The Rumpus Poetry Book Club chats with Marisa Siegel about her new collection Fixed Stars (Burrow Press, 2022).
This is an edited transcript of the book club discussion. Every month the Rumpus Poetry Book Club hosts an online discussion with the book club members and the author. To join the Rumpus Poetry Book Club, click here. Upcoming poets include Zeina Hashem Beck, Aldo Amparan, Chen Chen, and more.
This Rumpus Poetry Book Club interview was edited by Alysia Sawchyn.
Brian Spears: Why don’t we start with how this book came into existence—I know for a long while when you first took over as managing editor of The Rumpus and then later when you became the owner that you were having trouble making time to write.
Emily Francis: I’d love to hear about the decision to include illustrations as well! I teach creative writing at an arts high school, and I was showing students your book today. I wish you could have seen their faces—all surprise and delight—to find pictures in it. Something so freeing about seeing a new way to work with words!
Bethany Ngo: Oh wow, good for you! Yes, great question, Brian. I’d love to know more about your process, Marisa. And yes, Emily, me too! What was it like collaborating with the illustrator?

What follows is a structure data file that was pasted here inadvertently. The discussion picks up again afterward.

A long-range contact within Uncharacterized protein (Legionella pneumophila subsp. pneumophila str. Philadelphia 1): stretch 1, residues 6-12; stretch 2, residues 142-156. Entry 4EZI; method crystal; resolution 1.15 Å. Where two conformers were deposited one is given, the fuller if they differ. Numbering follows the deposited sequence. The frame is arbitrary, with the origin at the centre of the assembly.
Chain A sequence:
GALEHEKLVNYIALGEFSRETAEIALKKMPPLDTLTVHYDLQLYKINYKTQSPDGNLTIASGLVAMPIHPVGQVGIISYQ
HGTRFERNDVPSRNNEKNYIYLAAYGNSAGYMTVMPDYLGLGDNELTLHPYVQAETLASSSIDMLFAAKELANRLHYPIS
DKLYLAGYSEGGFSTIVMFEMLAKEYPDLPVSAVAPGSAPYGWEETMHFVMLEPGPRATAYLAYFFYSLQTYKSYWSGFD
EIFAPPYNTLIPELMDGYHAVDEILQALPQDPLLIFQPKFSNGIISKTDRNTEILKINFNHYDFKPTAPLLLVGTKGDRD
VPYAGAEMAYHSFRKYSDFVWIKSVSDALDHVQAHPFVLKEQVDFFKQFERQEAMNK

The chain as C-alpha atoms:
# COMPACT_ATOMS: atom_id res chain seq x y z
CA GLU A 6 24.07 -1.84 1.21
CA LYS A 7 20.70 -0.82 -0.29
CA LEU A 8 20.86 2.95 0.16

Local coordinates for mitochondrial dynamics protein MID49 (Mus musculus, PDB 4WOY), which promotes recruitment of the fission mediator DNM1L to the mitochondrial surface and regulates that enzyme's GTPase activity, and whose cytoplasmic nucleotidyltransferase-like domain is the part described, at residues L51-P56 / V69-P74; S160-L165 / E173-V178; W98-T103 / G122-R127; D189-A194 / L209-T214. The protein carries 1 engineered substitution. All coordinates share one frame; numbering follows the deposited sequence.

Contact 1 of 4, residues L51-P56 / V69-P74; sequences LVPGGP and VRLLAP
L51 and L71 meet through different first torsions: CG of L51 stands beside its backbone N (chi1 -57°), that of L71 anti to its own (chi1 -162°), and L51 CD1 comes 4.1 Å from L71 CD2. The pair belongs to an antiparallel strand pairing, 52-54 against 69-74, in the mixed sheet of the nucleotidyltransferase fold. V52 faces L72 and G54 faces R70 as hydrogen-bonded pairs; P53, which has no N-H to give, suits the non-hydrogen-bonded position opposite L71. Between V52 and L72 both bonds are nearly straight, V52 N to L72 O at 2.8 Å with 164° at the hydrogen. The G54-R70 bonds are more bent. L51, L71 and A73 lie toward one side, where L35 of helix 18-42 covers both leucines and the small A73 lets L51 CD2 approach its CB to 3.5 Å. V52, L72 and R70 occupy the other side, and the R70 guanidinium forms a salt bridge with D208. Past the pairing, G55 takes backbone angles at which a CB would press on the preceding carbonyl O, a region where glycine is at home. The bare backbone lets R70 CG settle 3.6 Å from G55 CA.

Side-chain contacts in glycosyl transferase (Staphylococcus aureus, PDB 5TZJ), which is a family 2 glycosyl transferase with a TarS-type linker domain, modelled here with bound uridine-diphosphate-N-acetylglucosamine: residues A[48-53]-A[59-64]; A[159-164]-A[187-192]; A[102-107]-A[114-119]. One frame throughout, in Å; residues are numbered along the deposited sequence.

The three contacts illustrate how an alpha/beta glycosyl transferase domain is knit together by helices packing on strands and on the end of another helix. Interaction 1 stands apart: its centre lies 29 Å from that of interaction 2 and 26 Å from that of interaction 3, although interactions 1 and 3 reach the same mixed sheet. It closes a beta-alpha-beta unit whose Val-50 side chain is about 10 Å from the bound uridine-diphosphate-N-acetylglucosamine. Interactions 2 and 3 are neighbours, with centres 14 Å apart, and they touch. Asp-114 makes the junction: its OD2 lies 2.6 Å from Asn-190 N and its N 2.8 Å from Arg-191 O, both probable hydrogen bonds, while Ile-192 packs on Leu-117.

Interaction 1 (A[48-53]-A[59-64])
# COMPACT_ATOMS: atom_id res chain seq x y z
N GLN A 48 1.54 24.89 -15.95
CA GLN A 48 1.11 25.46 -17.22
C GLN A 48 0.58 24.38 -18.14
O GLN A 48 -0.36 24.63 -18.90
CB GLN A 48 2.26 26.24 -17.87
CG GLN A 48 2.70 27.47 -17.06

Marisa Siegel: Sure! I can answer these in one go, I think. Yes, it’s absolutely true that I didn’t do much writing during my time as managing editor, and especially the five years I was owner/EiC of the magazine. The bulk of this manuscript is from my grad school thesis. (I got my MFA from Mills College in 2008, so we’re talking wayyy back.) But there is newer material that was added in during edits. Though I’m getting ahead of myself.
That’s lovely, Emily! Thank you for sharing that (and for sharing the book with the students!). The idea to illustrate the book was part of its inception, actually—my wonderful publisher, Ryan Rivas of Burrow Press, mentioned to me that he was thinking they’d do some of these “weird little art collaborations,” and I mentioned I had a chapbook manuscript. After reading it, he asked me if I had anyone in mind who might work with me on art, and Trisha Previte, whom I knew well from her work as Rumpus illustrator, came to mind immediately. So, Trisha and the artwork were part of Fixed Stars from its beginning with Burrow, which is when I started to see it as a book and not a grad-school thesis.
Brian: Was it a situation where she took your poems and drew in response to them, or were there times when you would add or edit based on what Trisha drew? How did that part of it work?